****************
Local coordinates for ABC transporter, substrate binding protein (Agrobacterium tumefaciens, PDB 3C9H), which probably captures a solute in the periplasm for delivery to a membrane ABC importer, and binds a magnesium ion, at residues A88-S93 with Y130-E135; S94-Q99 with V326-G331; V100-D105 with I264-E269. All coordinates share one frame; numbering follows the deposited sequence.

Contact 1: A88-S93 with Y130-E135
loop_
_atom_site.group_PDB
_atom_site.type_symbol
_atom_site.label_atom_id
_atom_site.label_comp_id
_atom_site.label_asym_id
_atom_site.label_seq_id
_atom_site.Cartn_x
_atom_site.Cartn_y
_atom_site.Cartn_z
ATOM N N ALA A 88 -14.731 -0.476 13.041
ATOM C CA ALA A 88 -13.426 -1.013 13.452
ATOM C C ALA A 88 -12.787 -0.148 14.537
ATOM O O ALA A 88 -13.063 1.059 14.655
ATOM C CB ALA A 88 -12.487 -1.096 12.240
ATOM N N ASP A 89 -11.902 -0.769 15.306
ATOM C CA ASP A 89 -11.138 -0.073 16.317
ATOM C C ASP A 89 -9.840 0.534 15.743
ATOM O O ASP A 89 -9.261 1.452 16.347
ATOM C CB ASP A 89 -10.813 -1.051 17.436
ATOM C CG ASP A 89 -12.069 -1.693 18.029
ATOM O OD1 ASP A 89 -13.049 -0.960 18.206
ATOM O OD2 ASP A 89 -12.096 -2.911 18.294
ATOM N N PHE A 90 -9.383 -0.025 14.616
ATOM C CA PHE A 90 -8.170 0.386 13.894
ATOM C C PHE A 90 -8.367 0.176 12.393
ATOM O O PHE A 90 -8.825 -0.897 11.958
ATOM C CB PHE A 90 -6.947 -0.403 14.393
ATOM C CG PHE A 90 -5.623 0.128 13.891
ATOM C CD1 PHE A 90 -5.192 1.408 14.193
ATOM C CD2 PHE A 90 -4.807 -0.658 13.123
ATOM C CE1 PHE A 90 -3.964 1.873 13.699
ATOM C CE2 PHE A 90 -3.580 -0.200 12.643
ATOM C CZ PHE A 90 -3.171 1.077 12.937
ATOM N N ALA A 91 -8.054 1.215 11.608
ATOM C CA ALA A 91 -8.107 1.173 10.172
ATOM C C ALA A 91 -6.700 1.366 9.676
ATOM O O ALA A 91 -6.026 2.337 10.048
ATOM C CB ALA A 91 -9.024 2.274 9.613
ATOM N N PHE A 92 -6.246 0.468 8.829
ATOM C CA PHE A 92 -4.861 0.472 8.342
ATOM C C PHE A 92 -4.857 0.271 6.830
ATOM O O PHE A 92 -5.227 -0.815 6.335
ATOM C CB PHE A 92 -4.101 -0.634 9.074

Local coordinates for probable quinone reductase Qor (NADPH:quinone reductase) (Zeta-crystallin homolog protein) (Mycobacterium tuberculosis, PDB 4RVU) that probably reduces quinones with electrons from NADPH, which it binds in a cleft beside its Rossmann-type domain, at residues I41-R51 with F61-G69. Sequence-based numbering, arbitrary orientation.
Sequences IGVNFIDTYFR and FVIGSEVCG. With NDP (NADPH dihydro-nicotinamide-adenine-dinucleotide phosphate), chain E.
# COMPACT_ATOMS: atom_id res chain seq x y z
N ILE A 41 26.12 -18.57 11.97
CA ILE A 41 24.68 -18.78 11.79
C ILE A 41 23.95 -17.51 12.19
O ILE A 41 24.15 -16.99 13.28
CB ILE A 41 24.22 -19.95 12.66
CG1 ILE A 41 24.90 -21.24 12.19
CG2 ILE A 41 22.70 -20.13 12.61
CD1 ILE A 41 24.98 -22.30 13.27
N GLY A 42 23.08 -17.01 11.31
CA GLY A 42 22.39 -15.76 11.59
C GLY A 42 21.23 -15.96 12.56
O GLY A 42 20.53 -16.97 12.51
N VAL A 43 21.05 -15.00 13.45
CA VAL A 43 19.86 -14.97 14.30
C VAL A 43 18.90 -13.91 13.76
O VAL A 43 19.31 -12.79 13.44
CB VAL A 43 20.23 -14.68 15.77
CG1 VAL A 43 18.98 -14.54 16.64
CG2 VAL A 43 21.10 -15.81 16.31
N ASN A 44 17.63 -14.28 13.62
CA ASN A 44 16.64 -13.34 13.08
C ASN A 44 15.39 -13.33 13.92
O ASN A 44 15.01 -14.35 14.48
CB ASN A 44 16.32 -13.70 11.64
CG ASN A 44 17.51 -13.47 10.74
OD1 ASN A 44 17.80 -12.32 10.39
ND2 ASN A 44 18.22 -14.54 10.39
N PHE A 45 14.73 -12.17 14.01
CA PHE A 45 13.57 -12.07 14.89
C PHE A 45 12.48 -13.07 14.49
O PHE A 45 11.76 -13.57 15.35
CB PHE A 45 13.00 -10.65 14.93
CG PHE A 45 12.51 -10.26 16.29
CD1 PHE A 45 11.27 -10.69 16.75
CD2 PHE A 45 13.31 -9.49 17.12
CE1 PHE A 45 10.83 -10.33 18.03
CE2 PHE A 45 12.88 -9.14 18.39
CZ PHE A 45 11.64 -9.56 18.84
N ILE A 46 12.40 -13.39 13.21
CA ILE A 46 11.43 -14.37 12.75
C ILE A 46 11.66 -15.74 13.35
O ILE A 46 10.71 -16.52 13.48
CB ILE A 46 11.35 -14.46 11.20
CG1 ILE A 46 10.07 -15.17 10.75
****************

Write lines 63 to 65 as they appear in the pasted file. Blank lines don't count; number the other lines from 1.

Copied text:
CA VAL A 43 19.86 -14.97 14.30
C VAL A 43 18.90 -13.91 13.76
O VAL A 43 19.31 -12.79 13.44